MYRNA BROWN, HOST: Today is Friday, November 25th. Good morning! This is The World and Everything in It from listener-supported WORLD Radio. I’m Myrna Brown.
NICK EICHER, HOST: And I’m Nick Eicher.
Well, for the past several days culminating in Giving Tuesday, which is just a few days away, we’ve been emphasizing the building up of WORLD’s Global Desk.
The goal here is to connect with, train, and hire more international Christian news correspondents. What we’re hoping to do is put boots on the ground in 100 countries in the next five years and we’re asking your support to give that project a big boost.
1) On the line now from Porrentruy, Switzerland, is WORLD correspondent Jenny Lind Schmitt. Morning, Jenny.
2) Right, of course. And that’s not all, not just a time difference, I guess. How do you handle Thanksgiving living in Europe?
3) Jenny, this is the first time we’ve talked together on the program since the World Journalism Institute, the first-ever WJI held in Europe, a highly important program for the growth of the Global Desk. Talk about how that went.
4) So Jenny, as an American who’s lived your adult life both in the States and in Europe and done journalism, how would do you evaluate the global press, how is news reported differently, or similarly?
Thanks Jenny and happy Thanksgiving to come.
I hope you’ll visit WNG.org/GivingTuesday to help support the building up of the Global Desk.
And if you’ve never given to WORLD, if you make a first-time gift between now through Giving Tuesday, we have a long-time WORLD Mover who’s agreed to match your first-time gift dollar for dollar. There’s no limit, the only limit is that your first-time gift has to be in on Giving Tuesday or before to qualify for the match.
Again, WNG.org/GivingTuesday and thanks so much!
MYRNA BROWN, HOST: This Sunday marks the start of the Advent season. Over the next four weeks Christians around the world will prepare for—and reflect on—the coming of Christ.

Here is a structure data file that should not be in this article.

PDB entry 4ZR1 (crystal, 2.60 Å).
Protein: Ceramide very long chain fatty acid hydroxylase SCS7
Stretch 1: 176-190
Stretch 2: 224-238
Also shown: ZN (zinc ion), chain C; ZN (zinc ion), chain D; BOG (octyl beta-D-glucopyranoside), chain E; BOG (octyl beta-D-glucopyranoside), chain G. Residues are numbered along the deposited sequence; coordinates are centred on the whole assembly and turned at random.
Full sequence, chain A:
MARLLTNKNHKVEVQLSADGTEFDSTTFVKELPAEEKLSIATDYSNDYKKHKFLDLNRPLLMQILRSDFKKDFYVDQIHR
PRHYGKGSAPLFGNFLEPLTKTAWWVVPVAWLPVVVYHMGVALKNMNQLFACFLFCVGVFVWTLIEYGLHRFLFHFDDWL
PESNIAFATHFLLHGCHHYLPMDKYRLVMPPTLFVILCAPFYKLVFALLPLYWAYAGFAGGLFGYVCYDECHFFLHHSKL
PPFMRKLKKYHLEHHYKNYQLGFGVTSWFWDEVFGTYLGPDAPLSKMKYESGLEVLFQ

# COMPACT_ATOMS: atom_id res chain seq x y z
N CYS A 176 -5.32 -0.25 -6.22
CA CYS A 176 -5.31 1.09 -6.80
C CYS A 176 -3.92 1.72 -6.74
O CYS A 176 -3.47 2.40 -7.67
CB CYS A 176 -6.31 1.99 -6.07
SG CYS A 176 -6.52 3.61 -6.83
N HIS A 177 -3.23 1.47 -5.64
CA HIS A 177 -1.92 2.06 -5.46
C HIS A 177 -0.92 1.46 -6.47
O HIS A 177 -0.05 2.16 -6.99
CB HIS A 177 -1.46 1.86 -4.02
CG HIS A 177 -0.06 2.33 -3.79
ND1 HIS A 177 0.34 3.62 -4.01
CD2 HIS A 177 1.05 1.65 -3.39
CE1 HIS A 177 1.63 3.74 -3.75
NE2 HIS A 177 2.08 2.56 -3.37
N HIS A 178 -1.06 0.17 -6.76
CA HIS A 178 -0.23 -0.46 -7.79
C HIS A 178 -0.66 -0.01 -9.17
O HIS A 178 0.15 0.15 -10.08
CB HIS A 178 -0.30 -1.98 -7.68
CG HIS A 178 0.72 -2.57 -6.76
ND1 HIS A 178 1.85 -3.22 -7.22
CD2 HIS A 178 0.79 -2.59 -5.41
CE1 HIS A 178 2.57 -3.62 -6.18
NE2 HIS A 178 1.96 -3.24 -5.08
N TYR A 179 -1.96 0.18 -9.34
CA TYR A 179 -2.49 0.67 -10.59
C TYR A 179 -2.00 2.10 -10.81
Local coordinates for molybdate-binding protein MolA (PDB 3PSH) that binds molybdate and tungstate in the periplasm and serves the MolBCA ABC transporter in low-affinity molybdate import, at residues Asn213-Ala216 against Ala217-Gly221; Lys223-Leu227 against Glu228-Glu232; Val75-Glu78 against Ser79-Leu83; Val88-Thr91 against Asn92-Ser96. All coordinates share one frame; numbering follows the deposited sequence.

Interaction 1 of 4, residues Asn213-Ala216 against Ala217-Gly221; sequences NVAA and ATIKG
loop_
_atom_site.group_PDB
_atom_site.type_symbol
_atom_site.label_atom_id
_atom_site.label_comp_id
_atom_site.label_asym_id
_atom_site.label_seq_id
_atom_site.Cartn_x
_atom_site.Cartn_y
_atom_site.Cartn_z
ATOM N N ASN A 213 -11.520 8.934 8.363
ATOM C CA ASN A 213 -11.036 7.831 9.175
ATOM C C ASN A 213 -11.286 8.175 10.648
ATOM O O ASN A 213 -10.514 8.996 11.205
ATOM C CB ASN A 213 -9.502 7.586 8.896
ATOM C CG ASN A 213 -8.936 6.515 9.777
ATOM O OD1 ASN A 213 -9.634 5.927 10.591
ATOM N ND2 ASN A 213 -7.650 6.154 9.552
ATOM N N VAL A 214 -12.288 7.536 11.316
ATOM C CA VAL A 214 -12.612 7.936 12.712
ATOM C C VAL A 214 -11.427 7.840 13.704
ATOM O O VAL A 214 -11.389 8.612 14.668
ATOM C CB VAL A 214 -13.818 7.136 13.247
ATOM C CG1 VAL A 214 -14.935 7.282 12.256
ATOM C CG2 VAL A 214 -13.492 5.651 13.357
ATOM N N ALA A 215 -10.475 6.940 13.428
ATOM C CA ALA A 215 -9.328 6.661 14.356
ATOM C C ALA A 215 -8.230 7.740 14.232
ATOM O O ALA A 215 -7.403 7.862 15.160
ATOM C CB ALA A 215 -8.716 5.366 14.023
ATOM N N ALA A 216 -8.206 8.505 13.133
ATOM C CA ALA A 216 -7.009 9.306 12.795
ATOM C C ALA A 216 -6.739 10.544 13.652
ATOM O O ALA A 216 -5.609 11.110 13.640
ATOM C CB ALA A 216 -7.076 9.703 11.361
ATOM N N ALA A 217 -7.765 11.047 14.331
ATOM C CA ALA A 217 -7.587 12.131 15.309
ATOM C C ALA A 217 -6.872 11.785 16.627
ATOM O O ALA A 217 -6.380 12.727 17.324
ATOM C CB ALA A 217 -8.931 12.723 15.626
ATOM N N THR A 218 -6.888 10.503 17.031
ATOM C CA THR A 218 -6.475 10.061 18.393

From now till Christmas, we’ll be ending each Friday program with an Advent musical selection from one of our reporters from the global desk we were just talking about.
Today we kick off that series—but with a hymn of thanksgiving. And just a quick note, we’re creating a Spotify and Apple Music playlist again this year. We’ll keep them updated throughout the month so you can find the music for your own enjoyment. We’ve included the link to that in today’s transcript at WNG.org/podcasts.
PAUL BUTLER, REPORTER: All People that on Earth Do Dwell is one of the oldest hymns commonly sung today. Nearly every Christian denomination has a version of it in their hymnals.
The English-language text is attributed to William Kethe—a Scottish clergyman who fled England during Queen Mary’s persecution of the Protestants. Kethe eventually ended up in Geneva where he worked on the English translation of the Bible named after the city—the Geneva Bible. And while there, he wrote 25 English metrical Psalms—including Psalm 100—the text to All People that on Earth do Dwell.
The tune is “Old Hundredth.” It is one of the most widely known tunes in all of Christendom. It is credited to the French musician Loys Bourgeois. The tune is also one of the many tunes sung to the Doxology.
We kick off our five weeks of music with All People that on Earth Do Dwell—a fitting hymn of thanksgiving as recorded live at the Getty Music Worship Conference: Sing! 2018.
WORLD Radio transcripts are created on a rush deadline. This text may not be in its final form and may be updated or revised in the future. Accuracy and availability may vary. The authoritative record of WORLD Radio programming is the audio record.